Wiesenthal Center asks Sweden to pay for protection of its Jews


(JTA) — The Simon Wiesenthal Center called on the Swedish government to assume the cost of protecting the Jewish community.

Senior officials of the organization, who visited Stockholm and Malmo during a weeklong fact-finding mission, accused the government of making the Jewish community pay the equivalent of a "Jewish tax," requiring the community to pay for most security measures, including barriers against attacks in front of the synagogue during services.

The Jewish community is in danger in Sweden, the center says.

"Sweden intelligence has identified over 400 Islamist radicals and neo-Nazis," said Rabbi Abraham Cooper, the center’s associate dean, in a statement issued Tuesday from Stockholm. "Coupled with global threats from ‘lone wolf’ operatives, Jews are a primary target for hate crimes and terrorists."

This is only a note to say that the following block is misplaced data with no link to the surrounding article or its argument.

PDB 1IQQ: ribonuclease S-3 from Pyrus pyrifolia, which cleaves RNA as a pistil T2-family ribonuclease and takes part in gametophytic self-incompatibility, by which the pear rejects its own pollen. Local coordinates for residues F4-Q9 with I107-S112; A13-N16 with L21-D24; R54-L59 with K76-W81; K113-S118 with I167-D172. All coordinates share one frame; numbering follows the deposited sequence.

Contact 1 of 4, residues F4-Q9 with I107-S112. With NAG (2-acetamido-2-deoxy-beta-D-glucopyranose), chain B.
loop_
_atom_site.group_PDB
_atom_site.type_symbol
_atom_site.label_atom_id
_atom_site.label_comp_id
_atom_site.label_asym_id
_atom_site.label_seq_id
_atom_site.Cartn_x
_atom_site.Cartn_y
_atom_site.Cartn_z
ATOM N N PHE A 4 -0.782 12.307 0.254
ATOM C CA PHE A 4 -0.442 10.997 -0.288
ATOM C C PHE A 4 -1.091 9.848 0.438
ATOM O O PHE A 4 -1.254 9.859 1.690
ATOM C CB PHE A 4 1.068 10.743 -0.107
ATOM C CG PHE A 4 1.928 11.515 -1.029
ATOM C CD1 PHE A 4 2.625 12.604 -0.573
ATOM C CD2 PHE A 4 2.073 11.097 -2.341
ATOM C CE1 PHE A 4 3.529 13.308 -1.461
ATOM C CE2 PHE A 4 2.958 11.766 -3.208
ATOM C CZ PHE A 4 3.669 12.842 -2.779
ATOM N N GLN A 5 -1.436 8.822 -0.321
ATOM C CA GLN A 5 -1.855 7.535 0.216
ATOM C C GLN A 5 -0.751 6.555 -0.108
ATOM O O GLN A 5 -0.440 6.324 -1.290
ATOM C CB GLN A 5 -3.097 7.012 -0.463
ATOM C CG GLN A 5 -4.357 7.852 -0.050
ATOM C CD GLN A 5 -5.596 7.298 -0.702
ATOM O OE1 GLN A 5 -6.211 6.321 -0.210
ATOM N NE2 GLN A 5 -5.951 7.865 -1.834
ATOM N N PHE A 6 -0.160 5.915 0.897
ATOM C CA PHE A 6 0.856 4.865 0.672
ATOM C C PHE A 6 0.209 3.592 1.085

Center officials met in the southern city of Malmo with key political, Jewish and Muslim officials and top law enforcement officials.  The Wiesenthal Center imposed a travel advisory for Jews on Sweden’s third largest city last December after a spate of anti-Semitic incidents was ignored.

Meanwhile, in a letter Wednesday to Malmo Mayor Ilmar Reepalu, Dr. Shimon Samuels, the center’s director for international relations, called for a municipally funded telephone help line for victims of hate crimes, the establishment of a hate-crime monitoring and investigation unit, and government funding of at-risk religious institutions.

Samuels decried the mayor’s comments following the meetings, in which Reepalu referred to "the powerful Wiesenthal Center’s influence," calling it reminiscent of conspiracy theories against Jews in the 1930s.

Approximately 800 Jews live in Malmo among a total population of 300,000, which includes a large, mainly Muslim, immigrant community.

Some 400 anti-Semitic acts were registered in Malmo in 2009 — more than half of the total number of hate crimes in the city.

In 2009, a Davis Cup tennis match in Malmo between Sweden and Israel played to an empty stadium due to security concerns in the wake of anti-Israeli protests over the Gaza war.

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